Great comedy writers and directors, just like gifted comics, share the qualities of playfulness, intelligence, spontaneity, pitch perfect timing, first-class improvisation skills as well as emotional depth and sensitivity. This is only a few of the necessary skills. Comedy is a blood and sweat soaked genre. A good one serves us audiences with a distorted yet entertaining mirror through which we can reflect on their own lives and failibilities. We laugh while following along and oftentimes feel in Spain without the S. Comedy is a sincere genre, with no self-indulgence and no desperate desire to teach us a big lesson. It transpires and transforms effortlessly.

Furthermore, it represents reality with more authenticity than straight dramas. There is no light without darkness. For instance, funerals are many times filled with strangely comedic moments. Think of the 88-year-old grandfather falling asleep in the first row, occasionally interrupting the church service with his truck-like snoring. Heart-wrenching yet funny, isn’t it? Or take the most embarrassing job interview of your life as an example. Maybe you arrived late due to a pack of cows blocking the road, and by the time you got to the office you smelled like one of the said animals yourself. Embarrassing yet hilarious.

To laugh at sad and difficult matters is not only a well-oiled coping mechanism. It is also about seeing the hilarious, impossible, illogical side of life. Life, sometimes, is absurd. We better grow able to laugh at ourselves, circumstances, friends, mistakes, arguments, hardships, breakups, get-togethers, divorces and even our own deaths. If you feel your life frequently resembles that of the violinists playing their swan song on the deck of the sinking Titanic, it might be a good idea to take a breath and get a new perspective on things. Comedy can be a great asset to do exactly that. Whether it is a farce, a burlesque, a parody, a slapstick, a satire, a romantic comedy or a black comedy, it may make us become more appreciative of the little things.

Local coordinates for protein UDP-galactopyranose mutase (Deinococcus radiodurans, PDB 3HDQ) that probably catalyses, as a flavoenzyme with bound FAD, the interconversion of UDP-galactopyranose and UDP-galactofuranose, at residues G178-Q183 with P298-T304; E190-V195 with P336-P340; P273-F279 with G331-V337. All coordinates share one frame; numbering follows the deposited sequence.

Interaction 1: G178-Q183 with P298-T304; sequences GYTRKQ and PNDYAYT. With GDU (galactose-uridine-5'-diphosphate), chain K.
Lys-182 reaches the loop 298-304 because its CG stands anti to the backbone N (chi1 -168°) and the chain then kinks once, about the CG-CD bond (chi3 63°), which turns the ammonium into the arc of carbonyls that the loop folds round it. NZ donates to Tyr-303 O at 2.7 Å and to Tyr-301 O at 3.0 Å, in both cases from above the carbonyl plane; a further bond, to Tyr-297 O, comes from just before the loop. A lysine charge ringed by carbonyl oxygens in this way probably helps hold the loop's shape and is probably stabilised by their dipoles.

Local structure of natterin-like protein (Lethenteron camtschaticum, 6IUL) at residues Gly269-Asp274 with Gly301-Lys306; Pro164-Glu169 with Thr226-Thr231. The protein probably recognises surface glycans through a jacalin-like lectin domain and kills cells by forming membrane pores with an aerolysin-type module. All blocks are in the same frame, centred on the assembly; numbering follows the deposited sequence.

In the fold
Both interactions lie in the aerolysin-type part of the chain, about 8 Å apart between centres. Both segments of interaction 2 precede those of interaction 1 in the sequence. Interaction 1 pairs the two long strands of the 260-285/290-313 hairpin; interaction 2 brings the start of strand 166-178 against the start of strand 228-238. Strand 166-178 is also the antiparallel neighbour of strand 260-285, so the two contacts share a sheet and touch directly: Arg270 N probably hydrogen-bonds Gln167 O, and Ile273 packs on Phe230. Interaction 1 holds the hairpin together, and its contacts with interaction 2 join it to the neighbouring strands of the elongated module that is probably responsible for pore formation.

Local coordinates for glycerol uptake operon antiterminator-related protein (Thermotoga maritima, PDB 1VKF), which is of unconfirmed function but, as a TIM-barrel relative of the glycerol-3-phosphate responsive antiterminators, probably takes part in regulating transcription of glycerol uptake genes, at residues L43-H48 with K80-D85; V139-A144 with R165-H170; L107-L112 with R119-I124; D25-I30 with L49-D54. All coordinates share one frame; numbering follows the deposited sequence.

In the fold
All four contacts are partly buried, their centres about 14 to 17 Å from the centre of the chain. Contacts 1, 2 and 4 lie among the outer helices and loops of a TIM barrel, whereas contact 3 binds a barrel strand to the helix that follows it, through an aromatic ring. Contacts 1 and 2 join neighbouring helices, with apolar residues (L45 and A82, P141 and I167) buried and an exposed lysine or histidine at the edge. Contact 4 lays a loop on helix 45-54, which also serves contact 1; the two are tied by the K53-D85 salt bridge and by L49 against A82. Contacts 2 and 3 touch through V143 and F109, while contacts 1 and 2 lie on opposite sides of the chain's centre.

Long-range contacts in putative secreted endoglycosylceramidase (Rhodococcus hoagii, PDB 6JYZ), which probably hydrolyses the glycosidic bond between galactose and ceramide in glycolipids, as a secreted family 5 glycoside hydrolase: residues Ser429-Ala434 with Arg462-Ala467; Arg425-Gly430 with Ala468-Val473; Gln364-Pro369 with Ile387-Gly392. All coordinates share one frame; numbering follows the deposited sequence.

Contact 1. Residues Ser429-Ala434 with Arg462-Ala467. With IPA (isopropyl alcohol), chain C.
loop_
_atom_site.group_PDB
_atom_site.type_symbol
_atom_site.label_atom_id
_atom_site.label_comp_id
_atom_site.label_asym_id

Anyways, the widespread complaints are rightful. Good comedies are rare commodities these days.

The Lost City: “Maybe I can shield you.”

The Nee power brother duo might make you sceptical first. It made me, for sure. I judged the movie by its poster. It includes Hollywood A-listers goofing around trying to escape an explosion. Also, the story takes place on a treasure island. To sum up, I got tricked by my own preconceptions.

The Lost City

The Nee Brothers

The Lost City stars Sandra Bullock as Loretta Sage, the uncrowned queen of erotic-adventure novels and Channing Tatum aka Dash who gained his reputation for being the cover model of Sage’s books. Sage admittedly aspired to pen books of real historical merit but her academic work got turned down by every existing publishing house. Eventually, she decided to write popular garbage instead.
The plot sets off with the first stop on her new novel’s press tour. She gets into a fight with the Ken doll-esque, seemingly empty-headed Dash. After the event, Sage gets kidnapped and taken into the South American jungle by the obsessive relics hunter mogul Abigail Fairfax, played by Daniel Radcliffe. Yes, you have read it right, Abigail. Fairfax forces Sage to translate a piece of ancient writing in order to find a long-lost priceless crown. Only Dash, our stumbling hero in ripped jeans, can save the writer and through her his own career. Spoiler alert, he packs scented candles and face masks to his jungle trip. I mean, you never know what you will need in a hostage rescue.